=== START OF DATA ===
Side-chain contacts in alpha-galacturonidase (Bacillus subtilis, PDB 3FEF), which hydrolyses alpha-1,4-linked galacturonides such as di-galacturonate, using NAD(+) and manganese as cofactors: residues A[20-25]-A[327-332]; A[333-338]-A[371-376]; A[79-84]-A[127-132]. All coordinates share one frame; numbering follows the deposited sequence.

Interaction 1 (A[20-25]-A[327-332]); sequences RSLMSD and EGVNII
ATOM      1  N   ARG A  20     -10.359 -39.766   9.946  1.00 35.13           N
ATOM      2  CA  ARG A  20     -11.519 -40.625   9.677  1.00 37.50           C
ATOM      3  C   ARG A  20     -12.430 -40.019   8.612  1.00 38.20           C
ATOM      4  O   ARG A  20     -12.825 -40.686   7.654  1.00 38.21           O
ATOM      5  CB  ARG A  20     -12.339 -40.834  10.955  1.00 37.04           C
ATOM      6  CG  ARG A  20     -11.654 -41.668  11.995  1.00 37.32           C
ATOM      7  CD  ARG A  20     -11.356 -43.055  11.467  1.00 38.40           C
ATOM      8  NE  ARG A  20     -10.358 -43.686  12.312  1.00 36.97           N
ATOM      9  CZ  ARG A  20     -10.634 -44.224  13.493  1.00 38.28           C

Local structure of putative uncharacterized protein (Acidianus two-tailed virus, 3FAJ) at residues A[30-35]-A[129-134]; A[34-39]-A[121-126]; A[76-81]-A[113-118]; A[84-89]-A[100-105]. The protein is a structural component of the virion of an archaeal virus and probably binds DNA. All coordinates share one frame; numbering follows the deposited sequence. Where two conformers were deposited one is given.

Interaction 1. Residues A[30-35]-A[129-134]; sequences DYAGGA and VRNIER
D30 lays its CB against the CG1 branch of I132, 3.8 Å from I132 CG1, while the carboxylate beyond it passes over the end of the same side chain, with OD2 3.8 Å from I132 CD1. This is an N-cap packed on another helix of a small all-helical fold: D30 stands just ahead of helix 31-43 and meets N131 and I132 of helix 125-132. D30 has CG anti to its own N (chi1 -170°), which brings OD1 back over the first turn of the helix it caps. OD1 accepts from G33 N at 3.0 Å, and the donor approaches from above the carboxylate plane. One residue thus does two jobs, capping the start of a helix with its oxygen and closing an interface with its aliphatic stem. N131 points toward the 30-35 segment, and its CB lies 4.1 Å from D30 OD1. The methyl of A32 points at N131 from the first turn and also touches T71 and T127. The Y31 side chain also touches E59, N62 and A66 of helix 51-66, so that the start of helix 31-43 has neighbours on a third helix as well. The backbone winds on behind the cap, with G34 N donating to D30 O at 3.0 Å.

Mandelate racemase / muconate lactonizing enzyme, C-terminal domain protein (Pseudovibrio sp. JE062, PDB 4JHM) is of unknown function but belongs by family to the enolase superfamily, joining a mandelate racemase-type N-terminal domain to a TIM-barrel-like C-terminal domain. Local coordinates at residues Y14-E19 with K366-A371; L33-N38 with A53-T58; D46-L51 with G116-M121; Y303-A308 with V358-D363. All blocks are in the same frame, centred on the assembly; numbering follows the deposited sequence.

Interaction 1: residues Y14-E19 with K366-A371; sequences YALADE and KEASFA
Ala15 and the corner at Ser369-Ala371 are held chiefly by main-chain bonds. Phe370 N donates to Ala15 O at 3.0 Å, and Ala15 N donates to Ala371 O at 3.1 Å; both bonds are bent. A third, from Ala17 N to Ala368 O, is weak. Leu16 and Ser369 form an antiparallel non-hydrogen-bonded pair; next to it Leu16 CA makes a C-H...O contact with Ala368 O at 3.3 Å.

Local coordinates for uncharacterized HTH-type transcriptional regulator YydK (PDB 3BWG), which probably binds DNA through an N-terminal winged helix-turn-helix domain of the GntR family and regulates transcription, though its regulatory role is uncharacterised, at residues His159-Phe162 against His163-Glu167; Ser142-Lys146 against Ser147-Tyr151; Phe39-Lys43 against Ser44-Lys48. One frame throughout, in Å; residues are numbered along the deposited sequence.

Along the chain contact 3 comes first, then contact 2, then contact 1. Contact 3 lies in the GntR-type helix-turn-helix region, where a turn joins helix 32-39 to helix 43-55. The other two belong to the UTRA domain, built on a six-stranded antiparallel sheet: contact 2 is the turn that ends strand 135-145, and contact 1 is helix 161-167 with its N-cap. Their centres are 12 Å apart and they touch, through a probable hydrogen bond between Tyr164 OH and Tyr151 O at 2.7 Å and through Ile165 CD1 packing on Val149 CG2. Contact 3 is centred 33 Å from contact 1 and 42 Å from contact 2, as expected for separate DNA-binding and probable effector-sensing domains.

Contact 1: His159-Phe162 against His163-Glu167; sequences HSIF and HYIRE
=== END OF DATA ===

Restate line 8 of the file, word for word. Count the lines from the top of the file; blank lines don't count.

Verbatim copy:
ATOM      6  CG  ARG A  20     -11.654 -41.668  11.995  1.00 37.32           C